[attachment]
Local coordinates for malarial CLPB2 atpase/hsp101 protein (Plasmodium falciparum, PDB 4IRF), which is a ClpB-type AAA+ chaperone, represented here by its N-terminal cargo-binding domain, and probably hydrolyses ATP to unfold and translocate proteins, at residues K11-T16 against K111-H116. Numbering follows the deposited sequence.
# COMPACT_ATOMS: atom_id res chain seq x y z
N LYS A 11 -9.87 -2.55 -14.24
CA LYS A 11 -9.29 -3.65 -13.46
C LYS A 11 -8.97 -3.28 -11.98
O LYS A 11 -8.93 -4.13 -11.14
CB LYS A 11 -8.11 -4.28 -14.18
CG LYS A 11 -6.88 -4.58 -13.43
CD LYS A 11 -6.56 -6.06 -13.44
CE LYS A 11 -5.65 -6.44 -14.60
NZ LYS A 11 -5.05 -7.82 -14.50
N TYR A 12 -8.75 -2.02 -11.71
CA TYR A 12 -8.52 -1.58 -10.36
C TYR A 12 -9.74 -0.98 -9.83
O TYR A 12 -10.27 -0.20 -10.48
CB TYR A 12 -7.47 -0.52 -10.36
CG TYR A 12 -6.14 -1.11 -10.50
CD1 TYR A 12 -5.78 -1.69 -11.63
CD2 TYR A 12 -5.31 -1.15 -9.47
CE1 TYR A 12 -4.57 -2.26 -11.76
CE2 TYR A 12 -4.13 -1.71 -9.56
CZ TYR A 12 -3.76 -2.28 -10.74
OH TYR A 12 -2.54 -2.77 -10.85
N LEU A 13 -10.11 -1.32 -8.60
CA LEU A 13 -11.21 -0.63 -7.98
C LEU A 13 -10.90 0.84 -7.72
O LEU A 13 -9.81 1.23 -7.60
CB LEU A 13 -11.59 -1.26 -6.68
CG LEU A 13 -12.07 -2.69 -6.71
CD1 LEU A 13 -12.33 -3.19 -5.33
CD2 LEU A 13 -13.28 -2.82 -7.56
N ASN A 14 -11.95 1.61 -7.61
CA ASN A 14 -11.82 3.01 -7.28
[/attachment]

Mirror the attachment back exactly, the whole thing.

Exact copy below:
Local coordinates for malarial CLPB2 atpase/hsp101 protein (Plasmodium falciparum, PDB 4IRF), which is a ClpB-type AAA+ chaperone, represented here by its N-terminal cargo-binding domain, and probably hydrolyses ATP to unfold and translocate proteins, at residues K11-T16 against K111-H116. Numbering follows the deposited sequence.
# COMPACT_ATOMS: atom_id res chain seq x y z
N LYS A 11 -9.87 -2.55 -14.24
CA LYS A 11 -9.29 -3.65 -13.46
C LYS A 11 -8.97 -3.28 -11.98
O LYS A 11 -8.93 -4.13 -11.14
CB LYS A 11 -8.11 -4.28 -14.18
CG LYS A 11 -6.88 -4.58 -13.43
CD LYS A 11 -6.56 -6.06 -13.44
CE LYS A 11 -5.65 -6.44 -14.60
NZ LYS A 11 -5.05 -7.82 -14.50
N TYR A 12 -8.75 -2.02 -11.71
CA TYR A 12 -8.52 -1.58 -10.36
C TYR A 12 -9.74 -0.98 -9.83
O TYR A 12 -10.27 -0.20 -10.48
CB TYR A 12 -7.47 -0.52 -10.36
CG TYR A 12 -6.14 -1.11 -10.50
CD1 TYR A 12 -5.78 -1.69 -11.63
CD2 TYR A 12 -5.31 -1.15 -9.47
CE1 TYR A 12 -4.57 -2.26 -11.76
CE2 TYR A 12 -4.13 -1.71 -9.56
CZ TYR A 12 -3.76 -2.28 -10.74
OH TYR A 12 -2.54 -2.77 -10.85
N LEU A 13 -10.11 -1.32 -8.60
CA LEU A 13 -11.21 -0.63 -7.98
C LEU A 13 -10.90 0.84 -7.72
O LEU A 13 -9.81 1.23 -7.60
CB LEU A 13 -11.59 -1.26 -6.68
CG LEU A 13 -12.07 -2.69 -6.71
CD1 LEU A 13 -12.33 -3.19 -5.33
CD2 LEU A 13 -13.28 -2.82 -7.56
N ASN A 14 -11.95 1.61 -7.61
CA ASN A 14 -11.82 3.01 -7.28